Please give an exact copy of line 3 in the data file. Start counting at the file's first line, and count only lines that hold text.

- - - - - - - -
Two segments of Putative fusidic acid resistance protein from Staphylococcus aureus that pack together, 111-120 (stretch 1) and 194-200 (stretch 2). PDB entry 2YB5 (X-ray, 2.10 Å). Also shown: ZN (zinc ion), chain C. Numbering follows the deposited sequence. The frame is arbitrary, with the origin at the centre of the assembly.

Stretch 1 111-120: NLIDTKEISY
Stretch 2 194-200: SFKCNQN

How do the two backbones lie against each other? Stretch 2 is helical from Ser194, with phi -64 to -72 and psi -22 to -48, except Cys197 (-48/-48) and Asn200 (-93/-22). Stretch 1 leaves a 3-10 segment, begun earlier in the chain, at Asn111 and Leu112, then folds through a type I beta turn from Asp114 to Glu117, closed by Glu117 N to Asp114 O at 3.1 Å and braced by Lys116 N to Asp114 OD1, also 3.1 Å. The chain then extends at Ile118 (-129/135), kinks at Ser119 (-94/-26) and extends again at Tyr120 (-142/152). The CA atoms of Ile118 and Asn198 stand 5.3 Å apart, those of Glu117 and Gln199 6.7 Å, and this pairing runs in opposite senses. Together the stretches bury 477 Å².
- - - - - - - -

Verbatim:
Stretch 2 194-200: SFKCNQN